Skip to main content

Making that look

I want loads and loads of dresses - and I remind myself of this fact every morning when I get dressed. Despite that, my next two sewing projects are actually going to be skirts:

1) The first one, and this should be fairly easy to do, is to take apart the Pastille I made and make a Pastille-inspired skirt. I was considering wearing the dress one morning this week, but I realized that I won't be wearing it ever again because it has snapped at one of the arms in a way which cannot be fixed. It should be fairly straightforward to turn it into a skirt: I basically need to add a zipper and a waist band, and possibly some embellishment to the bottom pleats.

2) The second project is inspired by this modcloth skirt, which I saw and went "awwwww":

Image from modcloth.com

While I do not own any gingham fabric, I do have some olive houndstooth that I picked up in Romania over the Christmas break. It should be fairly easy to do - I need 3x my waist measurement, a zipper and a waist band. I can even do a tutorial when I'm done.

If you look closely at this skirt with the modcloth zoom feature, you'll see that the pleats are actually stitched down, which I find incredibly interesting. I have a summer skirt that uses this same technique to make a pleat on the skirt front, and I've been dying to try it out - I figure using a double needle is the best way to go about it, although the double needle I own might be a bit too small for it. So that's what I'll be doing this weekend.

PS I now have to re-read my posts several times because typing with the splint is pretty hard :(

Comments

Popular posts from this blog

How to make silk bias binding

I promised this tutorial a while ago, but was too busy with work to get to it. This tutorial will focus on how to iron and fold the binding, rather than how to cut it. I have three links to good tutorials about how to do the correct cutting.


Here goes: a tutorial for properly making bias binding. Apologies for picture quality, I was using my phone.

Tools needed:
* silk square for the bias, sewing machine and scissors to make the continuous bias strip that will be ironed into place
* a 2-inch (5cm) wide piece of cardboard
* some sort of vaporiser, filled with water
* bias tape maker - for these pictures, I used a Clover which makes 1/2" binding (starts with 1" strips), but if I were to do this again, I'd use the one which makes a 1" binding (out of 2" strips)

Naming:
* left-side: bias strip not yet passed through the bias maker
* right-side: bias strip which has been folded by the bias maker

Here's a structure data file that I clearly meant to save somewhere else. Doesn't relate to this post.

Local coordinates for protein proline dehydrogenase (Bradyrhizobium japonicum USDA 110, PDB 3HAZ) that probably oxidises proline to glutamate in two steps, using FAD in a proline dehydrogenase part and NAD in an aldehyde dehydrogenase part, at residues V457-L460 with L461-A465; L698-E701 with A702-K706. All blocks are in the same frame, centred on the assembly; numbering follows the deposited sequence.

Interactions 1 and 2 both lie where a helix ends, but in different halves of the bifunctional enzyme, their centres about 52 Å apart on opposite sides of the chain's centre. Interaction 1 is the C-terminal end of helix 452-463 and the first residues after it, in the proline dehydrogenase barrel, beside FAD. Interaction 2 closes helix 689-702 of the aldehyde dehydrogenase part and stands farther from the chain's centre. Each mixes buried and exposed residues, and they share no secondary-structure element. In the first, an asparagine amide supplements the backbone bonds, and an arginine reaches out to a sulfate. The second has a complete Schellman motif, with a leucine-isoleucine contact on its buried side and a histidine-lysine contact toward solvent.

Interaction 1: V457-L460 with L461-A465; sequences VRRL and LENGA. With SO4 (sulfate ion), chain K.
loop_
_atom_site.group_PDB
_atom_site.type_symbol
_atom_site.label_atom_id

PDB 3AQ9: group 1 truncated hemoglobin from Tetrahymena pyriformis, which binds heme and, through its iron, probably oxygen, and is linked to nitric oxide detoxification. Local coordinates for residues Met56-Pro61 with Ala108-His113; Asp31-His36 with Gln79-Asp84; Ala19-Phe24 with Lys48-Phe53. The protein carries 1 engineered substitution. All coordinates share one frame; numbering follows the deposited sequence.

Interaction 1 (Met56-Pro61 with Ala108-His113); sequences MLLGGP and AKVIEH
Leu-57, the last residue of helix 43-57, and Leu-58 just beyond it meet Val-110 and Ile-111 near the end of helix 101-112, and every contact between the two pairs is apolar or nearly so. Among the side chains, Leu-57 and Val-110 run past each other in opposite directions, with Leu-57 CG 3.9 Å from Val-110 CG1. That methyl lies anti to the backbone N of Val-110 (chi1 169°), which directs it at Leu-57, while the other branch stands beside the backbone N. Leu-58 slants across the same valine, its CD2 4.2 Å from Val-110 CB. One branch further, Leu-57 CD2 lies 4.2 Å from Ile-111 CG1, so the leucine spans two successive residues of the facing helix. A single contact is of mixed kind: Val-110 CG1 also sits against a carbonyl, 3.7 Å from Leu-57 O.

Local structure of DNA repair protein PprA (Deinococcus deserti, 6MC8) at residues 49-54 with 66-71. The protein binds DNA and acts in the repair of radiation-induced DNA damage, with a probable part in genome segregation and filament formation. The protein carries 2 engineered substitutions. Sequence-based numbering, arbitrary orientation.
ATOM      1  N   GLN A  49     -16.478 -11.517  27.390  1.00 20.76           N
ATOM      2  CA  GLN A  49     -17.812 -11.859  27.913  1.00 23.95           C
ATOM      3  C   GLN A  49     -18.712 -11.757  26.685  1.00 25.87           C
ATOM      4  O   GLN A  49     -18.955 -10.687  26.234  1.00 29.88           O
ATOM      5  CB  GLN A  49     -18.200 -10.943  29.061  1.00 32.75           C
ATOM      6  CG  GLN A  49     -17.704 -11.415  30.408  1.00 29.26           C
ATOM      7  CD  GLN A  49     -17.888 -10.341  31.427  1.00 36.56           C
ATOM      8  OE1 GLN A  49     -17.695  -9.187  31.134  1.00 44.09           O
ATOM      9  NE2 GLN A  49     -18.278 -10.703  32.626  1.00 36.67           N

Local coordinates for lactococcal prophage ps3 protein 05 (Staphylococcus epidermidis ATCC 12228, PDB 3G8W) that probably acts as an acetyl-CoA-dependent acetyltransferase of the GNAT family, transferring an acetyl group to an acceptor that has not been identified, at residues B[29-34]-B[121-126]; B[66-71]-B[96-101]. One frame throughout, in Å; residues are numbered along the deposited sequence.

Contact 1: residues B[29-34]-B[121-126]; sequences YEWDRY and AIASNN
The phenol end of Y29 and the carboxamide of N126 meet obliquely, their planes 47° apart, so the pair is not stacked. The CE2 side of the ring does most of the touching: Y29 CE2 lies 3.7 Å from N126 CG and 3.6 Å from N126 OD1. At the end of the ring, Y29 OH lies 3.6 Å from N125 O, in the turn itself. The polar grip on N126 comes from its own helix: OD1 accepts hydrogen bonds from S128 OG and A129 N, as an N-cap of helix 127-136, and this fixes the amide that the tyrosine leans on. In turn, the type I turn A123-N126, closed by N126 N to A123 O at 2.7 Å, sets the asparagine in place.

Steps:

1. Cut bias strips out of your silk square. I like this tutorial…

Pregnancy Pattern Round Up

Whilst I have been sewing these past 9 months, I haven't been posting much because in the past I was not massively keen on reading about people's pregnancy patterns. However, at some point I realized that I'm wrong and having some review out there would be useful, so decided to do a round up post about what I've learnt works and doesn't work in terms of this kind of sewing. This is a very long post :)

I had a fairly easy pregnancy, so I was perfectly positioned to have good results with sewing, which is great since maternity clothing is either decently priced and of bad quality, or expensive. Dime for dime, you get more out of non-maternity ready to wear.

Some lessons I learnt along the way:
Some non-pregnancy patterns will work for pregnancy. Sort of. As bump size increases, in the best case scenario you will get the mother of all pooling at the back, as if a gazillion-inch swayback is required (but isn't!). If that doesn't bother you, you're fine; otherw…

Mending with embroidery

Life with baby is lovely, but there's not much time for sewing. I did manage to make one shirt, and I got started on another one (also a shorts muslin for my dad!), but it's pretty slow going.

This is actually a post about craftiness and mending stuff rather than sewing a garment. I buy ready to wear from time to time, especially for the more flowy/looser style of tops which I like wearing but don't really enjoy sewing as I don't find them challenging enough. Still, buying ready to wear can sometimes have its downfalls, as was with this top: it's a very lightweight viscose, but after wearing it for a while it became a bit threadbare in the front. I kept it on my dress form for months - from June to September, when I finally decided what I wanted to do to mend it.


I always figured embroidery would probably be the best option, and I pinned a lot of stuff that I liked. As an aside, I don't normally use pintrest, since I don't see the purpose in just pinning ra…